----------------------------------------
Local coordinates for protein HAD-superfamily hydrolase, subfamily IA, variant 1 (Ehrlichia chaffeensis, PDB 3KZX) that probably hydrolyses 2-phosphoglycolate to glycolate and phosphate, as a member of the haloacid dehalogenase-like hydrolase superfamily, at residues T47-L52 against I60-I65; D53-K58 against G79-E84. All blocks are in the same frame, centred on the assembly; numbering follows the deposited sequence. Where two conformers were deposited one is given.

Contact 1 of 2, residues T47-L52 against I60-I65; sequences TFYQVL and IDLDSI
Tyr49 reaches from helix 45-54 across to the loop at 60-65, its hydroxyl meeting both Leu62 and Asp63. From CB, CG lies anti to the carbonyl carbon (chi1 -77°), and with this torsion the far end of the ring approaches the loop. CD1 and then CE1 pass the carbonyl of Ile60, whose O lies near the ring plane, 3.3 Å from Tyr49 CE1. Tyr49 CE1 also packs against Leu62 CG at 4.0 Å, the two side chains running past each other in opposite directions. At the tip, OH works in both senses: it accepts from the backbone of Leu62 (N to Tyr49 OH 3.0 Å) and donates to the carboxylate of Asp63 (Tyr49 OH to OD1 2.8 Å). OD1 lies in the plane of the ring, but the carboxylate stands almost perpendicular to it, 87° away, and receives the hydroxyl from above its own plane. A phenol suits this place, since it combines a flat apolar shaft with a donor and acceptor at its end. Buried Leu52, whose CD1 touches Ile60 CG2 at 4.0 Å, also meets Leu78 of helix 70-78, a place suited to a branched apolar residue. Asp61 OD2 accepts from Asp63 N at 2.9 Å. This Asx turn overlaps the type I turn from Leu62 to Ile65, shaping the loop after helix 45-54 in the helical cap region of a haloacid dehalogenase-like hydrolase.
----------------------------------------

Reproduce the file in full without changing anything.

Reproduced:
Local coordinates for protein HAD-superfamily hydrolase, subfamily IA, variant 1 (Ehrlichia chaffeensis, PDB 3KZX) that probably hydrolyses 2-phosphoglycolate to glycolate and phosphate, as a member of the haloacid dehalogenase-like hydrolase superfamily, at residues T47-L52 against I60-I65; D53-K58 against G79-E84. All blocks are in the same frame, centred on the assembly; numbering follows the deposited sequence. Where two conformers were deposited one is given.

Contact 1 of 2, residues T47-L52 against I60-I65; sequences TFYQVL and IDLDSI
Tyr49 reaches from helix 45-54 across to the loop at 60-65, its hydroxyl meeting both Leu62 and Asp63. From CB, CG lies anti to the carbonyl carbon (chi1 -77°), and with this torsion the far end of the ring approaches the loop. CD1 and then CE1 pass the carbonyl of Ile60, whose O lies near the ring plane, 3.3 Å from Tyr49 CE1. Tyr49 CE1 also packs against Leu62 CG at 4.0 Å, the two side chains running past each other in opposite directions. At the tip, OH works in both senses: it accepts from the backbone of Leu62 (N to Tyr49 OH 3.0 Å) and donates to the carboxylate of Asp63 (Tyr49 OH to OD1 2.8 Å). OD1 lies in the plane of the ring, but the carboxylate stands almost perpendicular to it, 87° away, and receives the hydroxyl from above its own plane. A phenol suits this place, since it combines a flat apolar shaft with a donor and acceptor at its end. Buried Leu52, whose CD1 touches Ile60 CG2 at 4.0 Å, also meets Leu78 of helix 70-78, a place suited to a branched apolar residue. Asp61 OD2 accepts from Asp63 N at 2.9 Å. This Asx turn overlaps the type I turn from Leu62 to Ile65, shaping the loop after helix 45-54 in the helical cap region of a haloacid dehalogenase-like hydrolase.